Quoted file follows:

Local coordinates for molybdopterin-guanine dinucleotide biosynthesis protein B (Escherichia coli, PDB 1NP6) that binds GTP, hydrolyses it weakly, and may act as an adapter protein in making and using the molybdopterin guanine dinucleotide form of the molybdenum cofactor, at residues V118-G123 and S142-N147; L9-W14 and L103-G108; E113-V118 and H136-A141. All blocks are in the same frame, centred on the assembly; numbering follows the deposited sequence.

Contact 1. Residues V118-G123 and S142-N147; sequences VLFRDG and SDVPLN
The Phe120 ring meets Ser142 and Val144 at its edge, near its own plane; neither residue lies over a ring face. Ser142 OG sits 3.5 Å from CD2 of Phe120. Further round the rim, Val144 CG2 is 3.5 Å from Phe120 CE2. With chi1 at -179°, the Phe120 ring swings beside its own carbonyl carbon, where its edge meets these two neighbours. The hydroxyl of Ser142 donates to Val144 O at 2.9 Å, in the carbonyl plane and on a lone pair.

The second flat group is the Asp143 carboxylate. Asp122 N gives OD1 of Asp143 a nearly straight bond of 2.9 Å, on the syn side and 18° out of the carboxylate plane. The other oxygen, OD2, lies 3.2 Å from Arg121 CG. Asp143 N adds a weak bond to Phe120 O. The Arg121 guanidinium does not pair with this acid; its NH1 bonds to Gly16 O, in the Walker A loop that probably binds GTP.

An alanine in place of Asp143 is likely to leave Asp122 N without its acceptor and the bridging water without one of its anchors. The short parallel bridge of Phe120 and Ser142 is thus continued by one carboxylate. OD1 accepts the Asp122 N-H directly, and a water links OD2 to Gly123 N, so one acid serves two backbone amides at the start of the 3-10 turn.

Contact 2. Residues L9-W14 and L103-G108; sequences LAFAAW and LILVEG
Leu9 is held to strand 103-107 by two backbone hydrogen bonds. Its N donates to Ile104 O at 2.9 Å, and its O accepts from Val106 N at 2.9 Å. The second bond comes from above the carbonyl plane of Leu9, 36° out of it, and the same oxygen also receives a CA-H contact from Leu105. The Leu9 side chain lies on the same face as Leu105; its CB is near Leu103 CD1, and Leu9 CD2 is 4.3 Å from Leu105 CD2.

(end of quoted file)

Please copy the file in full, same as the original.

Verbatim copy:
Local coordinates for molybdopterin-guanine dinucleotide biosynthesis protein B (Escherichia coli, PDB 1NP6) that binds GTP, hydrolyses it weakly, and may act as an adapter protein in making and using the molybdopterin guanine dinucleotide form of the molybdenum cofactor, at residues V118-G123 and S142-N147; L9-W14 and L103-G108; E113-V118 and H136-A141. All blocks are in the same frame, centred on the assembly; numbering follows the deposited sequence.

Contact 1. Residues V118-G123 and S142-N147; sequences VLFRDG and SDVPLN
The Phe120 ring meets Ser142 and Val144 at its edge, near its own plane; neither residue lies over a ring face. Ser142 OG sits 3.5 Å from CD2 of Phe120. Further round the rim, Val144 CG2 is 3.5 Å from Phe120 CE2. With chi1 at -179°, the Phe120 ring swings beside its own carbonyl carbon, where its edge meets these two neighbours. The hydroxyl of Ser142 donates to Val144 O at 2.9 Å, in the carbonyl plane and on a lone pair.

The second flat group is the Asp143 carboxylate. Asp122 N gives OD1 of Asp143 a nearly straight bond of 2.9 Å, on the syn side and 18° out of the carboxylate plane. The other oxygen, OD2, lies 3.2 Å from Arg121 CG. Asp143 N adds a weak bond to Phe120 O. The Arg121 guanidinium does not pair with this acid; its NH1 bonds to Gly16 O, in the Walker A loop that probably binds GTP.

An alanine in place of Asp143 is likely to leave Asp122 N without its acceptor and the bridging water without one of its anchors. The short parallel bridge of Phe120 and Ser142 is thus continued by one carboxylate. OD1 accepts the Asp122 N-H directly, and a water links OD2 to Gly123 N, so one acid serves two backbone amides at the start of the 3-10 turn.

Contact 2. Residues L9-W14 and L103-G108; sequences LAFAAW and LILVEG
Leu9 is held to strand 103-107 by two backbone hydrogen bonds. Its N donates to Ile104 O at 2.9 Å, and its O accepts from Val106 N at 2.9 Å. The second bond comes from above the carbonyl plane of Leu9, 36° out of it, and the same oxygen also receives a CA-H contact from Leu105. The Leu9 side chain lies on the same face as Leu105; its CB is near Leu103 CD1, and Leu9 CD2 is 4.3 Å from Leu105 CD2.